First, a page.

A comparison of physiologically based pharmacokinetic model predictions and experimental data for inhaled ethanol in male and female B6C3F1 mice, F344 rats, and humans.Toxicol Appl Pharmacol. 1997 Jul; 145(1):147-57.TA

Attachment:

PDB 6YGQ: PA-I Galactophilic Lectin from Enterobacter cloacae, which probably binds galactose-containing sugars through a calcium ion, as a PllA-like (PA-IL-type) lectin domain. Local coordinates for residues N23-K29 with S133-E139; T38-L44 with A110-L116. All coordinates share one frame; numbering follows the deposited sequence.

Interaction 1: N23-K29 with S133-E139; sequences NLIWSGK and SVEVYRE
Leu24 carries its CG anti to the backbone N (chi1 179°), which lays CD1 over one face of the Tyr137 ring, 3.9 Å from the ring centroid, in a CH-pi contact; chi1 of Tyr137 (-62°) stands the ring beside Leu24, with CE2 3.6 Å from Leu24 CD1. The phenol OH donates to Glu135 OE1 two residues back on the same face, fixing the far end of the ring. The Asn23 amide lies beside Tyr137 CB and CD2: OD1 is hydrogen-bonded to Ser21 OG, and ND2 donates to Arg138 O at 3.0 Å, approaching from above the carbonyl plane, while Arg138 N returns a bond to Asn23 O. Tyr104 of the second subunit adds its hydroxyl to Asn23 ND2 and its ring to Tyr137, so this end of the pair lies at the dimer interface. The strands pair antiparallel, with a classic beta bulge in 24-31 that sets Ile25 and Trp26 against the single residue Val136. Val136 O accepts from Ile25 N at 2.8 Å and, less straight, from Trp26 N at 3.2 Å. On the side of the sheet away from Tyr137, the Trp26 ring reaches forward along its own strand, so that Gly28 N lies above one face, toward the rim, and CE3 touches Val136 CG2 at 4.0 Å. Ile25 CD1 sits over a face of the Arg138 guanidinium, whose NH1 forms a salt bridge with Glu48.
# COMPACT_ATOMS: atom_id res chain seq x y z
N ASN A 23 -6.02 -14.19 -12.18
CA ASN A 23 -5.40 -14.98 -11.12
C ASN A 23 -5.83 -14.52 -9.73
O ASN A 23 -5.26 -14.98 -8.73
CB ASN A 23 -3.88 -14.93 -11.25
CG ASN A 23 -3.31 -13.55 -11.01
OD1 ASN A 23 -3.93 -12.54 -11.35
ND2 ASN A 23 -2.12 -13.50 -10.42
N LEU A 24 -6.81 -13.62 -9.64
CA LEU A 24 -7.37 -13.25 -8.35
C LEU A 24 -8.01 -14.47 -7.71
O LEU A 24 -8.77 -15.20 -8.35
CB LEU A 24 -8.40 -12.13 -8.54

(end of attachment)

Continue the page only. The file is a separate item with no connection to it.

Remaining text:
Ethanol is added to unleaded gasoline as an oxygenate to decrease carbon monoxide automobile emissions. This introduces inhalation as a new possible route of environmental exposure to humans. Knowledge of the pharmacokinetics of inhaled ethanol is critical for adequately assessing the dosimetry of this chemical in humans. The purpose of this study was to characterize the pharmacokinetics of inhaled ethanol in male and female B6C3F1 mice and F344 rats and to develop a physiologically based pharmacokinetic (PBPK) model for inhaled ethanol in mice, rats, and humans. During exposure to 600 ppm for 6 hr, steady-state blood ethanol concentrations (BEC) were reached within 30 min in rats and within 5 min in mice. Maximum BEC ranged from 71 microM in rats to 105 microM in mice. Exposure to 200 ppm ethanol for 30 min resulted in peak BEC of approximately 25 microM in mice and approximately 15 microM in rats. Peak BEC of about 10 microM were measured following exposure to 50 ppm in female rats and male and female mice, while blood ethanol was undetectable in male rats. No sex-dependent differences in peak BEC at any exposure level were observed. Species-dependent differences were found following exposure to 200 and 600 ppm. A blood flow limited PBPK model for ethanol inhalation was developed in mice, rats, and humans which accounted for a fractional absorption of ethanol. Compartments for the model included the pulmonary blood and air, brain, liver, fat, and rapidly perfused and slowly perfused tissues. The PBPK model accurately simulated BEC in rats and mice at all exposure levels, as well as BEC reported in human males in previously published studies. Simulated peak BEC in human males following exposure to 50 and 600 ppm ranged from 7 to 23 microM and 86 and 293 microM, respectively. These results illustrate that inhalation of ethanol at or above the concentrations expected to occur upon refueling results in minimal BEC and are unlikely to result in toxicity.